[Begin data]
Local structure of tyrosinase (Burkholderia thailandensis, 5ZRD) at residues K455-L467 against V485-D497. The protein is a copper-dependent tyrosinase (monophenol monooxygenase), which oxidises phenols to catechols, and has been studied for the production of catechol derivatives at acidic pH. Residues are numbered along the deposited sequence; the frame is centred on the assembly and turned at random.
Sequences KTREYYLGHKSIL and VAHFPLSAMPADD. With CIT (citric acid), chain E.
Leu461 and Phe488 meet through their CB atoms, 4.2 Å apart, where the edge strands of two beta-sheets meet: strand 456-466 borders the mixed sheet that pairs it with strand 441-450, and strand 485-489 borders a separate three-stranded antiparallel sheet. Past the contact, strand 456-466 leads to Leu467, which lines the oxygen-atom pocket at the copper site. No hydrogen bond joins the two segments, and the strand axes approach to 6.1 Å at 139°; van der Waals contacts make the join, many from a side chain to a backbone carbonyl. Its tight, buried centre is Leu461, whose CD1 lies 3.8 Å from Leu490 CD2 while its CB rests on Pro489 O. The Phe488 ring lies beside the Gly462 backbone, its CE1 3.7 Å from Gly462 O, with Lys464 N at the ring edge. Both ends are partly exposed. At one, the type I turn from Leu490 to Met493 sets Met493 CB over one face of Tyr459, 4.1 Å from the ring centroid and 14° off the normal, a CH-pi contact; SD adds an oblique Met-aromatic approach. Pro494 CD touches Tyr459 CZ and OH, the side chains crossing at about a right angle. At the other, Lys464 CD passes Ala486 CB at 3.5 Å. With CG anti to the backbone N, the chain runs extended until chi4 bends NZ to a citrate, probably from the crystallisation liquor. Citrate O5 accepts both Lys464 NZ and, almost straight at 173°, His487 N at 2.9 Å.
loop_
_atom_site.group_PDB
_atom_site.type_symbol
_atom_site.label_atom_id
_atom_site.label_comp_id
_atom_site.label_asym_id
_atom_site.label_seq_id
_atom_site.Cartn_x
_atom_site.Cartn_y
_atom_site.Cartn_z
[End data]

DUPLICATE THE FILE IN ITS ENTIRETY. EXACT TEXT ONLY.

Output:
Local structure of tyrosinase (Burkholderia thailandensis, 5ZRD) at residues K455-L467 against V485-D497. The protein is a copper-dependent tyrosinase (monophenol monooxygenase), which oxidises phenols to catechols, and has been studied for the production of catechol derivatives at acidic pH. Residues are numbered along the deposited sequence; the frame is centred on the assembly and turned at random.
Sequences KTREYYLGHKSIL and VAHFPLSAMPADD. With CIT (citric acid), chain E.
Leu461 and Phe488 meet through their CB atoms, 4.2 Å apart, where the edge strands of two beta-sheets meet: strand 456-466 borders the mixed sheet that pairs it with strand 441-450, and strand 485-489 borders a separate three-stranded antiparallel sheet. Past the contact, strand 456-466 leads to Leu467, which lines the oxygen-atom pocket at the copper site. No hydrogen bond joins the two segments, and the strand axes approach to 6.1 Å at 139°; van der Waals contacts make the join, many from a side chain to a backbone carbonyl. Its tight, buried centre is Leu461, whose CD1 lies 3.8 Å from Leu490 CD2 while its CB rests on Pro489 O. The Phe488 ring lies beside the Gly462 backbone, its CE1 3.7 Å from Gly462 O, with Lys464 N at the ring edge. Both ends are partly exposed. At one, the type I turn from Leu490 to Met493 sets Met493 CB over one face of Tyr459, 4.1 Å from the ring centroid and 14° off the normal, a CH-pi contact; SD adds an oblique Met-aromatic approach. Pro494 CD touches Tyr459 CZ and OH, the side chains crossing at about a right angle. At the other, Lys464 CD passes Ala486 CB at 3.5 Å. With CG anti to the backbone N, the chain runs extended until chi4 bends NZ to a citrate, probably from the crystallisation liquor. Citrate O5 accepts both Lys464 NZ and, almost straight at 173°, His487 N at 2.9 Å.
loop_
_atom_site.group_PDB
_atom_site.type_symbol
_atom_site.label_atom_id
_atom_site.label_comp_id
_atom_site.label_asym_id
_atom_site.label_seq_id
_atom_site.Cartn_x
_atom_site.Cartn_y
_atom_site.Cartn_z